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Chemical management in the fashion industry: Bluesign certification

In the fashion industry, weaving, dyeing, spinning and finishing processes are energy-intensive procedures that require the use of large quantities of water and chemicals. According to a report by the Swedish Chemicals Agency (KEMI), more than 3500 chemicals used in the textile industry have been identified, of which more than 350 are considered particularly hazardous.

The report Fashion and Sustainability 2022 by Cikis revealed that in 2021, 67.4 per cent of the companies surveyed stated that they would only follow the mandatory REACH regulation for managing chemical processes. However, companies that take a proactive approach to chemical process management, going beyond mere compliance with existing laws, will be able to adapt more quickly and easily to future stricter regulatory demands. In fact, the European Commission has announced the Chemicals Strategy for Sustainability, which will introduce stringent new regulations.

Among the programmes that can be joined on a voluntary basis is Bluesign. This programme is a complete solution for chemical suppliers, textile manufacturers and brands. It covers the entire supply chain and provides the tools necessary to promote, adopt and implement the use of safe chemicals and responsible practices within factories and plants.

The Bluesign certification system: definition and key objectives


Founded in 2000, Bluesign is an independent Swiss organisation committed to sustainable practices in the textile industry.

The Bluesign certification system is a comprehensive and integrated solution for chemical suppliers, textile manufacturers, accessories and brands. It offers support for the entire production chain, providing the necessary tools to promote, adopt and implement safe chemical use and responsible practices within factories and plants.

The implementation of the Bluesign system contributes to occupational safety and the reduction of negative environmental impacts. These results are made possible through the input flow management approach, which establishes the use of Best Available Techniques (BAT) and the elimination of hazardous substances early in the production chain, ensuring the safety of end products and work environments.

The Bluesign system focuses on three main aspects:

  • People: Production processes along the textile supply chain can be harmful to workers and consumers. Bluesign system partners play a key role in ensuring the safety of people along the textile supply chain, creating a safe working environment for employees and ensuring maximum safety for consumers through responsible control and management of chemicals used in production processes.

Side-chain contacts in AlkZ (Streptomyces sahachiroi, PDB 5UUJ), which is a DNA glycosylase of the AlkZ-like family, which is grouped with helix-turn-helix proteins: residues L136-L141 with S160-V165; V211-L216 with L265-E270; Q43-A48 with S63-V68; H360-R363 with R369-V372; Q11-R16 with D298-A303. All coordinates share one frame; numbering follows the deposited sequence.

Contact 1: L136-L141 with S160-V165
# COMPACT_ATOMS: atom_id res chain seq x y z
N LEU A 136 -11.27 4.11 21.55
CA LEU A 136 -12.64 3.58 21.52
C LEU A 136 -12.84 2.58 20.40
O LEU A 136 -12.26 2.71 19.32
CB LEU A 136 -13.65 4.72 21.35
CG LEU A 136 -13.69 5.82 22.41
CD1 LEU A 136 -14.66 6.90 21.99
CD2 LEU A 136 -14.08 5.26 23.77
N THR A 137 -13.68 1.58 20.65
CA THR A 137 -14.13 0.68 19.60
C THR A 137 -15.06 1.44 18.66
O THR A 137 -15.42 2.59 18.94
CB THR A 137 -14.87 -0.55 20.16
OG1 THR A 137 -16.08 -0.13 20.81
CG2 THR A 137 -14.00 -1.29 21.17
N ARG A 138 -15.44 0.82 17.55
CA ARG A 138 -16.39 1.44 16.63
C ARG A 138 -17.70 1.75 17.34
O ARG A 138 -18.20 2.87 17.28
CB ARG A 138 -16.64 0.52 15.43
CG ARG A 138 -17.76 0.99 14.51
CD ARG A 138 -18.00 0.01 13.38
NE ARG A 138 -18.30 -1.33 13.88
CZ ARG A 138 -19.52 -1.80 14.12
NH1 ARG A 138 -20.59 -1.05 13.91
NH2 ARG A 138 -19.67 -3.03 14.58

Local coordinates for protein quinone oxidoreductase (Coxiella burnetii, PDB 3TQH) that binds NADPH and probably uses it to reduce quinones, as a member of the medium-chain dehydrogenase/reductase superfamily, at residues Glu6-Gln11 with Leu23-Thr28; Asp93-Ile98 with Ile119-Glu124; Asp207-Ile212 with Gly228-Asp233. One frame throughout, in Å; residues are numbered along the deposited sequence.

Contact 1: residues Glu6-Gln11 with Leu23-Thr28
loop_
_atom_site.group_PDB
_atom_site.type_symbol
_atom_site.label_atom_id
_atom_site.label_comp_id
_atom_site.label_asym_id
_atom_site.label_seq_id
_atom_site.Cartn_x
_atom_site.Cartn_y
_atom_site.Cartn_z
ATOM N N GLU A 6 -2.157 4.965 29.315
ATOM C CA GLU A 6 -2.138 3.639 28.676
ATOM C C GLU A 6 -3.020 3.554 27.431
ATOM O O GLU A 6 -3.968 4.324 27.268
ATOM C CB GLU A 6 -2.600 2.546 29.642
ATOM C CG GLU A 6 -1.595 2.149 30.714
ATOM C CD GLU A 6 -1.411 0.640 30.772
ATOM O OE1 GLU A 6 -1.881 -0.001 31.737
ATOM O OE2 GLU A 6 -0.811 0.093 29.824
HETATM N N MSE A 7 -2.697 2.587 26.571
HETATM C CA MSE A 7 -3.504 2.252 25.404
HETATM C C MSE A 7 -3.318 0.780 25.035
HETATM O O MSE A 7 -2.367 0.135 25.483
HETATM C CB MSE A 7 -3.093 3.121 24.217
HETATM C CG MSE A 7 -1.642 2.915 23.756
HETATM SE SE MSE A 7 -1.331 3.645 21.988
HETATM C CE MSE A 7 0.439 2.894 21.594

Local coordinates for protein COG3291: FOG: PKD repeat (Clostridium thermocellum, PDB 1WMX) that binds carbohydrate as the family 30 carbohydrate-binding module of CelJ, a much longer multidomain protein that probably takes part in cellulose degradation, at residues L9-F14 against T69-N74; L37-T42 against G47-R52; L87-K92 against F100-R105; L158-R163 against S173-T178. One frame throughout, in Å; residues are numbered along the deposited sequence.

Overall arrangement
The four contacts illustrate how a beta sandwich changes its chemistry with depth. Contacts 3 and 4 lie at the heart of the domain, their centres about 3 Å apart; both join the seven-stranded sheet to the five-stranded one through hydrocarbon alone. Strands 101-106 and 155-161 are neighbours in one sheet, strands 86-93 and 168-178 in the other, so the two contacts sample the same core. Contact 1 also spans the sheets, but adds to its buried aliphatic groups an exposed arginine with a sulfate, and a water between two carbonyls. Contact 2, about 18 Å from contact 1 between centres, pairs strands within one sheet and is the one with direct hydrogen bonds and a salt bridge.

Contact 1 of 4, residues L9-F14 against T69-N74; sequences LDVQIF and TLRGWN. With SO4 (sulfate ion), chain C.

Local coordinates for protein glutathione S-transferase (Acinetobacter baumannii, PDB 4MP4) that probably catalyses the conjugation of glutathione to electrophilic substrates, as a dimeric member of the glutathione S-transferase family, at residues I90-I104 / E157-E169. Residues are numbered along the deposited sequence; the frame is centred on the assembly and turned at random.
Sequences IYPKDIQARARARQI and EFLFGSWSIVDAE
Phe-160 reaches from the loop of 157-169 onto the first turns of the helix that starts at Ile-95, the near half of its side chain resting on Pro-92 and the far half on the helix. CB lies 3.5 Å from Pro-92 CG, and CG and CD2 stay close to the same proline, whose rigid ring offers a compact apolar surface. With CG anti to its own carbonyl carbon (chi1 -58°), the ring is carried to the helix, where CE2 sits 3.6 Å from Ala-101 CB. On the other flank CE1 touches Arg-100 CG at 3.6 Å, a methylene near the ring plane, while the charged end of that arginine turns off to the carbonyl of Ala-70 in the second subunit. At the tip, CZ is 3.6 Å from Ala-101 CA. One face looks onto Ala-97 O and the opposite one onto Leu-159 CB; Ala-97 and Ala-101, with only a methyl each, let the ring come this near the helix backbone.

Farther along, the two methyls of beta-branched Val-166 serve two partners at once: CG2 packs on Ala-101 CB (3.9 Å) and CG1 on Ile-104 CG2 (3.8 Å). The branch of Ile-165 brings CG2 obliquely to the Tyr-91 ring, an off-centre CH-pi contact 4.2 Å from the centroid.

• Environment: Various processes and chemicals are used along the textile supply chain that can cause harmful emissions to the environment. Bluesign partners must keep emissions to water, air and soil to a minimum through input flow management, chemical management and the use of Best Available Techniques (BAT).
  • Resources: Responsible resource management has become essential due to the growing world population and dwindling available resources. Bluesign partners focus on protecting human health and the environment through effective and efficient management of water, energy, chemicals and raw materials during production.

How to get Bluesign certification?


To obtain Bluesign certification, companies must meet strict criteria concerning the responsible use of chemicals, water saving, energy efficiency and worker protection. Complete transparency in production chain management is also required, with traceability of raw materials used and measures to prevent cross-contamination.

Chemicals used in the production of textiles and leather are generally divided into two categories: effect chemicals, which remain in the finished product in small quantities, and process chemicals, which are used during the finishing or pre-treatment processes of raw materials and may be completely discharged into waste water during production.

The use of chemicals is regulated through three lists:

  • The bluesign® SYSTEM BLACK LIMITS (BSBL): defines limits for chemicals in finished chemicals, such as auxiliaries or colourants.
  • The bluesign® SYSTEM SUBSTANCES LIST (BSSL): defines safety limits for finished products.
  • The bluesign® RESTRICTED SUBSTANCES LIST (RSL): is an extract from the BSSL that contains specific safety limits for consumers. It also includes recommended test methods for the most relevant and legally banned chemicals in textile articles and leather accessories.

Benefits of Bluesign Certification for fashion companies


Obtaining Bluesign certification offers significant advantages for companies in the fashion industry. First of all, Bluesign certification reduces health and safety risks for workers. The rigorous evaluation process of materials and processes ensures the use of safe chemicals and responsible production practices.